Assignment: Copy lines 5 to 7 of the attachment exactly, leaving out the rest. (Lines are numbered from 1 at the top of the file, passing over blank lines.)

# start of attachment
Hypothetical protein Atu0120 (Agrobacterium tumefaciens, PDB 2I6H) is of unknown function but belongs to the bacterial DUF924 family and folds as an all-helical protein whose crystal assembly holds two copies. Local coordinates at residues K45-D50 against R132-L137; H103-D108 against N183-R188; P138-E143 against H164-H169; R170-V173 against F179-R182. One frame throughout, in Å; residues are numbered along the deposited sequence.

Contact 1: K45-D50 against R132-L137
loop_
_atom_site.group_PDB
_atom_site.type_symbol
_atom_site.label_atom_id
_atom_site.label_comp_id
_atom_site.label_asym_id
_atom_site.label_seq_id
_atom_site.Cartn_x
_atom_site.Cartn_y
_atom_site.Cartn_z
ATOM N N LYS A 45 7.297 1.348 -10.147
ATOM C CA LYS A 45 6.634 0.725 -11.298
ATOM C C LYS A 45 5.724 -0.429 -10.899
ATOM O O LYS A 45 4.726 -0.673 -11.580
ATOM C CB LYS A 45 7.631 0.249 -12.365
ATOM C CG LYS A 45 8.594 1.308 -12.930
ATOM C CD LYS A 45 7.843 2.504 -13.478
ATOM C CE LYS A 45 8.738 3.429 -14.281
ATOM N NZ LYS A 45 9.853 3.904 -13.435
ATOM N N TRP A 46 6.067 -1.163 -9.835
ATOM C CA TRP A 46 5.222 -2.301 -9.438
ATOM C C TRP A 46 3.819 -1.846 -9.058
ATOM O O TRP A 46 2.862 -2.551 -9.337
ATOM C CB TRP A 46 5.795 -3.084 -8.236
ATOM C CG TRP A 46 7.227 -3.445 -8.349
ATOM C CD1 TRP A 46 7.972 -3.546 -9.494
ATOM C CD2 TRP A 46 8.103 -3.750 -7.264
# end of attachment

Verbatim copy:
_atom_site.type_symbol
_atom_site.label_atom_id
_atom_site.label_comp_id